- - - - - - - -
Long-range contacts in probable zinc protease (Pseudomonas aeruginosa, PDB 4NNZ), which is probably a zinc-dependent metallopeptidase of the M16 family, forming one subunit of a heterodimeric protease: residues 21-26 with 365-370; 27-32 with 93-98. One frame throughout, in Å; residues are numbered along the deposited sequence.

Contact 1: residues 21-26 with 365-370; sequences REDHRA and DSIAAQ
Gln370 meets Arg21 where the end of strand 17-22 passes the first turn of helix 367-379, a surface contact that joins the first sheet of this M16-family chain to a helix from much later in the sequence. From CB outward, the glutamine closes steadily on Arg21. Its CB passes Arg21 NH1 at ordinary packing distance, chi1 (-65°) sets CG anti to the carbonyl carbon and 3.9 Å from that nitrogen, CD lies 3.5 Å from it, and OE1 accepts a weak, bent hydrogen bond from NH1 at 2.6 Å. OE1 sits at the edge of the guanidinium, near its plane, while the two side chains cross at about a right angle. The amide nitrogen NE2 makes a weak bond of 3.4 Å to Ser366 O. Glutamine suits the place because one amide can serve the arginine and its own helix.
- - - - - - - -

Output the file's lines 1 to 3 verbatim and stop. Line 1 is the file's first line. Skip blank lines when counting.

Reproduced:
Long-range contacts in probable zinc protease (Pseudomonas aeruginosa, PDB 4NNZ), which is probably a zinc-dependent metallopeptidase of the M16 family, forming one subunit of a heterodimeric protease: residues 21-26 with 365-370; 27-32 with 93-98. One frame throughout, in Å; residues are numbered along the deposited sequence.

Contact 1: residues 21-26 with 365-370; sequences REDHRA and DSIAAQ
Gln370 meets Arg21 where the end of strand 17-22 passes the first turn of helix 367-379, a surface contact that joins the first sheet of this M16-family chain to a helix from much later in the sequence. From CB outward, the glutamine closes steadily on Arg21. Its CB passes Arg21 NH1 at ordinary packing distance, chi1 (-65°) sets CG anti to the carbonyl carbon and 3.9 Å from that nitrogen, CD lies 3.5 Å from it, and OE1 accepts a weak, bent hydrogen bond from NH1 at 2.6 Å. OE1 sits at the edge of the guanidinium, near its plane, while the two side chains cross at about a right angle. The amide nitrogen NE2 makes a weak bond of 3.4 Å to Ser366 O. Glutamine suits the place because one amide can serve the arginine and its own helix.